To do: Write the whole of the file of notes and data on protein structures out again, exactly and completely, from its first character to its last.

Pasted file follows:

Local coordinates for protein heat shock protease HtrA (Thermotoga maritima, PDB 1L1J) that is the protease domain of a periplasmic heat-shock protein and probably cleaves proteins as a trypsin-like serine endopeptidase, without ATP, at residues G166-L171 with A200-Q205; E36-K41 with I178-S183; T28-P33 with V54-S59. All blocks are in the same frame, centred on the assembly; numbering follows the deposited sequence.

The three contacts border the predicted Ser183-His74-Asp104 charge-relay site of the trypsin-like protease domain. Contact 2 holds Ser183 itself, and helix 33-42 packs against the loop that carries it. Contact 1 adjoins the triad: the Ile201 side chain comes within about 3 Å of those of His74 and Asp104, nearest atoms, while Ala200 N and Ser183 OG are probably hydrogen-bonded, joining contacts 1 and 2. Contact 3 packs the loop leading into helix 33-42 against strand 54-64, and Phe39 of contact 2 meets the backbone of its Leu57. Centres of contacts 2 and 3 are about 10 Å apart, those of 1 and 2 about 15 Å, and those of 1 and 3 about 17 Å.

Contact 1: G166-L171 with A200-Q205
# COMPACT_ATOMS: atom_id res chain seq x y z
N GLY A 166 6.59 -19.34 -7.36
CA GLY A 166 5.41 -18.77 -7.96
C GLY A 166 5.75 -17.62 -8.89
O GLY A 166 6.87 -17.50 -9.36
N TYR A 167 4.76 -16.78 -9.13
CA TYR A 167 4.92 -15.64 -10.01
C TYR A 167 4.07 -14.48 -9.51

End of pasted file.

Local coordinates for protein heat shock protease HtrA (Thermotoga maritima, PDB 1L1J) that is the protease domain of a periplasmic heat-shock protein and probably cleaves proteins as a trypsin-like serine endopeptidase, without ATP, at residues G166-L171 with A200-Q205; E36-K41 with I178-S183; T28-P33 with V54-S59. All blocks are in the same frame, centred on the assembly; numbering follows the deposited sequence.

The three contacts border the predicted Ser183-His74-Asp104 charge-relay site of the trypsin-like protease domain. Contact 2 holds Ser183 itself, and helix 33-42 packs against the loop that carries it. Contact 1 adjoins the triad: the Ile201 side chain comes within about 3 Å of those of His74 and Asp104, nearest atoms, while Ala200 N and Ser183 OG are probably hydrogen-bonded, joining contacts 1 and 2. Contact 3 packs the loop leading into helix 33-42 against strand 54-64, and Phe39 of contact 2 meets the backbone of its Leu57. Centres of contacts 2 and 3 are about 10 Å apart, those of 1 and 2 about 15 Å, and those of 1 and 3 about 17 Å.

Contact 1: G166-L171 with A200-Q205
# COMPACT_ATOMS: atom_id res chain seq x y z
N GLY A 166 6.59 -19.34 -7.36
CA GLY A 166 5.41 -18.77 -7.96
C GLY A 166 5.75 -17.62 -8.89
O GLY A 166 6.87 -17.50 -9.36
N TYR A 167 4.76 -16.78 -9.13
CA TYR A 167 4.92 -15.64 -10.01
C TYR A 167 4.07 -14.48 -9.51